If the NMB finds sufficient evidence that illegal interference occurred, it can set a new election. AFA-CWA is asking for a new election with a balloting procedure that will limit the effects of any further illegal conduct by Delta management. By rerunning the election using a 'Laker' Ballot, flight attendants will be permitted to vote "Yes" or "No" for AFA-CWA representation. In the previous election, flight attendants were discouraged from participating in the voting process as only the "Yes" votes were counted, thereby automatically counting those who did not vote as "No" votes.Meanwhile, Delta's plans for a merger with Northwest Airlines are moving forward. Northwest's flight attendants already are represented by the AFA, and they have expressed an intention to stay with the union after the merger is complete.
Wednesday, May 28, 2008
Balloting for the election to certify the Association of Flight Attendants (AFA) as the collective bargaining unit representing Delta Air Lines flight attendants was completed today, May 28, 2008. The AFA reportedly won the "vast majority" of the votes cast, however only about 40% of those eligible to vote did so. Under the rules of the National Mediation Board (NMB), which supervised the election, a majority of eligible voters must cast ballots in order for the election outcome to be certified. Since that did not happen, the AFA cannot be certified as the union representative for Delta's flight attendants at this time.
Management at Delta Air Lines openly opposed flight attendant unionization. The AFA has claimed that an aggressive voter suppression campaign by Delta management kept thousands from casting a vote. Tactics included the posting of signs in flight attendants' crew lounges (see photo) "encouraging them to rip up the voting information before even bothering to read about their rights."
"For months, Delta management has touted its commitment to the democratic process, yet never let up on their intimidation and coercion of voters. Their empty rhetoric cannot conceal their interference. The conditions surrounding election were neither free nor fair, as required by NMB statutes. Now it is up to the National Mediation Board to defend the Delta flight attendants’ right to an election free of interference," said AFA International President Patricia Friend in a statement issued by AFA.
Delta Air Lines put a different spin on the outcome of the union certification election. Instead of mentioning that only about 40% of those eligible cast a vote, the airline's management interpreted the non-votes as NO votes, by stating the following in a Delta Air Lines press release issued today:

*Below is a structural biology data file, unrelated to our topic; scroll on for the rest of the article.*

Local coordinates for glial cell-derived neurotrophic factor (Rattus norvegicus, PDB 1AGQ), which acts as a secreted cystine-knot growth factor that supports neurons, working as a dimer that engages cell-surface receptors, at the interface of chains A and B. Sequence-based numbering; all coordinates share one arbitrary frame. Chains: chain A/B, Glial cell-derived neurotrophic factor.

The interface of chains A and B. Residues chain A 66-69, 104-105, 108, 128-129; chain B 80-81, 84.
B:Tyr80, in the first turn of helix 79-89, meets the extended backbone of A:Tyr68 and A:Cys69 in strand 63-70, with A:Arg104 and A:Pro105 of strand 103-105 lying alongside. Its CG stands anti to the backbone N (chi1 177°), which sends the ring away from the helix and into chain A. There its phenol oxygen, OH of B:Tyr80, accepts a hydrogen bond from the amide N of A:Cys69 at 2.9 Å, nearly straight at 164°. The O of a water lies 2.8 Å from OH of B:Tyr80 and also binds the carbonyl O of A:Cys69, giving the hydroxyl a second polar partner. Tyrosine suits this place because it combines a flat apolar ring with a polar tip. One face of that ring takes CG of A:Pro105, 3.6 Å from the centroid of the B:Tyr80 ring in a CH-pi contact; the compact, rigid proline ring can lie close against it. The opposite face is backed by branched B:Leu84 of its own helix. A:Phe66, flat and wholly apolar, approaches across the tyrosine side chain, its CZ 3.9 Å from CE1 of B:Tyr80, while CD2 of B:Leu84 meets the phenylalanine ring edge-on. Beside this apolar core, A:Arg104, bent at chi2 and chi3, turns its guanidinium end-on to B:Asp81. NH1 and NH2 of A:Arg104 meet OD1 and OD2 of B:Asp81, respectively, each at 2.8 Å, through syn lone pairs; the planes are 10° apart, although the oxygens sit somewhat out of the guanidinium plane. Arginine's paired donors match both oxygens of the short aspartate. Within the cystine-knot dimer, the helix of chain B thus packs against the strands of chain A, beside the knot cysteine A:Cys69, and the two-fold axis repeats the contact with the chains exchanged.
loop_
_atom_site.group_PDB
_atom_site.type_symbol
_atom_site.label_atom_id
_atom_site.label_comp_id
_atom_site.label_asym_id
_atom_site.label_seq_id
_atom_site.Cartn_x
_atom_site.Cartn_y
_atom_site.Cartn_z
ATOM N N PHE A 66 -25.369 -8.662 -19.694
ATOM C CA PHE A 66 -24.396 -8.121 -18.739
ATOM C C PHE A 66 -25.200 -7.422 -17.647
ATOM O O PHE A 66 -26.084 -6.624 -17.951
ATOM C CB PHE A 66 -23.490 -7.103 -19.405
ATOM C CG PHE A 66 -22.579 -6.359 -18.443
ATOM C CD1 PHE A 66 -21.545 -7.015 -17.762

Delta Air Lines has received notification from the National Mediation Board (NMB) that a decisive majority – more than 60 percent – of eligible flight attendants rejected representation by the Association of Flight Attendants/Communication Workers of America (AFA) in the representation election at Delta, and the airline will continue a direct relationship with its flight attendants.Not all Delta flight attendants share management's view of the situation, as evidenced by a particularly well-written opinion piece by a Delta flight attendant in today's Atlanta Journal-Constitution. Here is part of what she said:
“We are pleased that Delta’s flight attendants clearly believe that our unique culture and direct relationship are worth preserving,” said Delta CEO Richard Anderson. “Delta continues to be the best advocate for its people, and our employees recognize the benefits of working together to enhance their careers and drive successful results for themselves and our company.”
Joanne Smith, senior vice president – In-Flight Service and Global Product Development, added, “This decision was one of the biggest our flight attendants faced in their career at Delta and it arose during some challenging times in our industry. Through all of these distractions – soaring fuel costs, a softening economy and an unrelenting AFA campaign of scare tactics and inaccurate information – the professionalism of all of our flight attendants shone as they maintained an unwavering focus on safety and service. This comes as no surprise however, because that is the Delta Difference; it is what sets us apart from the rest of this industry.